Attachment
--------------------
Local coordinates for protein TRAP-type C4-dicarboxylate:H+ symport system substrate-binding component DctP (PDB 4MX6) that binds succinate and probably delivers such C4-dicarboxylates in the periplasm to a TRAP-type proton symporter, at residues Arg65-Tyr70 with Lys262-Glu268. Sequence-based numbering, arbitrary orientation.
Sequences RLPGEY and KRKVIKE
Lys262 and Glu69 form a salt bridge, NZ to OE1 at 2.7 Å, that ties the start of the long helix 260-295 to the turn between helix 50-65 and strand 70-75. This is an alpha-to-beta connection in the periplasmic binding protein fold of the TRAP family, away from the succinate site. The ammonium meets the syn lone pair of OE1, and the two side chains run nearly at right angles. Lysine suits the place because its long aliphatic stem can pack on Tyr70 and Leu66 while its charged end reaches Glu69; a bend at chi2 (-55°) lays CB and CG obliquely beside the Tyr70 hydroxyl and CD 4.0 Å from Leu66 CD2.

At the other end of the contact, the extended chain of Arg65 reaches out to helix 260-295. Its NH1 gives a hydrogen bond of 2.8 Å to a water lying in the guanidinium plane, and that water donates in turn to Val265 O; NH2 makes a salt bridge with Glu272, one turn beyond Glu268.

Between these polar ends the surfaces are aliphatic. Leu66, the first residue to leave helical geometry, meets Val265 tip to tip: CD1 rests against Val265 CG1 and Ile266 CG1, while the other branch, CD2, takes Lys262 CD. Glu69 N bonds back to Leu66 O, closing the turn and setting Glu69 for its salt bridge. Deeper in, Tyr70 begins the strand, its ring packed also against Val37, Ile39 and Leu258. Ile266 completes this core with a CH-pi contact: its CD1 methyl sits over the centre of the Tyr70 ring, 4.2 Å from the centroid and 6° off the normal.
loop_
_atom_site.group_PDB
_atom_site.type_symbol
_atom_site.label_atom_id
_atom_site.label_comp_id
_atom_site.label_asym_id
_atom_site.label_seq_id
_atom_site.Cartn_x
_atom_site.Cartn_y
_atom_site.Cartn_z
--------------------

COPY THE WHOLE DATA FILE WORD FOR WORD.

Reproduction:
Local coordinates for protein TRAP-type C4-dicarboxylate:H+ symport system substrate-binding component DctP (PDB 4MX6) that binds succinate and probably delivers such C4-dicarboxylates in the periplasm to a TRAP-type proton symporter, at residues Arg65-Tyr70 with Lys262-Glu268. Sequence-based numbering, arbitrary orientation.
Sequences RLPGEY and KRKVIKE
Lys262 and Glu69 form a salt bridge, NZ to OE1 at 2.7 Å, that ties the start of the long helix 260-295 to the turn between helix 50-65 and strand 70-75. This is an alpha-to-beta connection in the periplasmic binding protein fold of the TRAP family, away from the succinate site. The ammonium meets the syn lone pair of OE1, and the two side chains run nearly at right angles. Lysine suits the place because its long aliphatic stem can pack on Tyr70 and Leu66 while its charged end reaches Glu69; a bend at chi2 (-55°) lays CB and CG obliquely beside the Tyr70 hydroxyl and CD 4.0 Å from Leu66 CD2.

At the other end of the contact, the extended chain of Arg65 reaches out to helix 260-295. Its NH1 gives a hydrogen bond of 2.8 Å to a water lying in the guanidinium plane, and that water donates in turn to Val265 O; NH2 makes a salt bridge with Glu272, one turn beyond Glu268.

Between these polar ends the surfaces are aliphatic. Leu66, the first residue to leave helical geometry, meets Val265 tip to tip: CD1 rests against Val265 CG1 and Ile266 CG1, while the other branch, CD2, takes Lys262 CD. Glu69 N bonds back to Leu66 O, closing the turn and setting Glu69 for its salt bridge. Deeper in, Tyr70 begins the strand, its ring packed also against Val37, Ile39 and Leu258. Ile266 completes this core with a CH-pi contact: its CD1 methyl sits over the centre of the Tyr70 ring, 4.2 Å from the centroid and 6° off the normal.
loop_
_atom_site.group_PDB
_atom_site.type_symbol
_atom_site.label_atom_id
_atom_site.label_comp_id
_atom_site.label_asym_id
_atom_site.label_seq_id
_atom_site.Cartn_x
_atom_site.Cartn_y
_atom_site.Cartn_z